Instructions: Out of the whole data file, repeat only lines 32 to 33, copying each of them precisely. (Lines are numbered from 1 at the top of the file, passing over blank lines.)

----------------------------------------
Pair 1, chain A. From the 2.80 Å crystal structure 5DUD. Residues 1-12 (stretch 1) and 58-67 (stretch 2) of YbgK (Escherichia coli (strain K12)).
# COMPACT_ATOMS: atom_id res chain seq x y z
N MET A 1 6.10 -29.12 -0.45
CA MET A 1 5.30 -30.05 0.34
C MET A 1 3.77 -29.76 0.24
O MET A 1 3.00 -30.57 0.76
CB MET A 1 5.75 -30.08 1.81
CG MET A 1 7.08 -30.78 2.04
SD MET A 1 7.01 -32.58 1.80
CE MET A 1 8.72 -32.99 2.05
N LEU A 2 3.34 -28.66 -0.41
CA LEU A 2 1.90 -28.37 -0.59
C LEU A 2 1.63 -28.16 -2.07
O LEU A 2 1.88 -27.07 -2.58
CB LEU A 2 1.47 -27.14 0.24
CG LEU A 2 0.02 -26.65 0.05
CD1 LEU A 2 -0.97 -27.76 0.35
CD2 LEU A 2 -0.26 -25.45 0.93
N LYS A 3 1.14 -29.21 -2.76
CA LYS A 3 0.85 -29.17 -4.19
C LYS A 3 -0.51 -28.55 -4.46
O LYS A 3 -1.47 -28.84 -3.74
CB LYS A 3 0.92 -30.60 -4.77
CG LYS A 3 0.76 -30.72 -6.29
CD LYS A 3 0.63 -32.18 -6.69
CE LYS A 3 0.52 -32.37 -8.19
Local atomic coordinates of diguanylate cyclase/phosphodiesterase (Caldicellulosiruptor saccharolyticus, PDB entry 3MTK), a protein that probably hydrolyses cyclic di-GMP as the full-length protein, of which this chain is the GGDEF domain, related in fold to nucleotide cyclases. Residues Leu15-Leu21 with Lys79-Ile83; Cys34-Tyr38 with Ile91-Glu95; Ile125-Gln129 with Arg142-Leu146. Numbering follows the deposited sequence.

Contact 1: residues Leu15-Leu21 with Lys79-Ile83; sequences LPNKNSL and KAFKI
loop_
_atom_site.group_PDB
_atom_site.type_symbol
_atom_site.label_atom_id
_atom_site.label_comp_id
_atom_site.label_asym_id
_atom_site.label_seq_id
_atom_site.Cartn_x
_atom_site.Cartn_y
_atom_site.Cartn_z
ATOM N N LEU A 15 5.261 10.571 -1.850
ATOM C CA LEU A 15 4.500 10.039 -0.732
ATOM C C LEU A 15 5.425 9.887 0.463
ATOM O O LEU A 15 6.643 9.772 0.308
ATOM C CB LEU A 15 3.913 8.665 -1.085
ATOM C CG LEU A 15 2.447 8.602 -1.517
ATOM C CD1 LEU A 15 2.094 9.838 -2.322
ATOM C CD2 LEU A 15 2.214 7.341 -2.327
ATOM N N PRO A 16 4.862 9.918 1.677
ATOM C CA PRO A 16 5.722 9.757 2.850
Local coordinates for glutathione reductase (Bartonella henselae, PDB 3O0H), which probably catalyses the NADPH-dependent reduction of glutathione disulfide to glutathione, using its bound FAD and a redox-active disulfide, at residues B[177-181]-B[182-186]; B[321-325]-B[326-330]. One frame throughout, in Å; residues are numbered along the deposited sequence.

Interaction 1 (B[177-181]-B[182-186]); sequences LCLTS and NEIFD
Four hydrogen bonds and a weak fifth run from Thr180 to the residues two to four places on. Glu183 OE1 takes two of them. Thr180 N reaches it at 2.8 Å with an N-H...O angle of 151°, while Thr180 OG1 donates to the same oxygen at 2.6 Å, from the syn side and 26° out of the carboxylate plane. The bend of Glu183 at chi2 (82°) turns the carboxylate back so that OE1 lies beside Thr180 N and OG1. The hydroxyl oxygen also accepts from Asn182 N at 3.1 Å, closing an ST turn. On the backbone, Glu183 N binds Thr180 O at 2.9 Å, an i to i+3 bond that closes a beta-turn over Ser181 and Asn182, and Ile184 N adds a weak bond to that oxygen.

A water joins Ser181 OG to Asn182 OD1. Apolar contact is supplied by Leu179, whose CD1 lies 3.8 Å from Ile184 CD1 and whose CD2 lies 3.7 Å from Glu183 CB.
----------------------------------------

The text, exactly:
_atom_site.label_atom_id
_atom_site.label_comp_id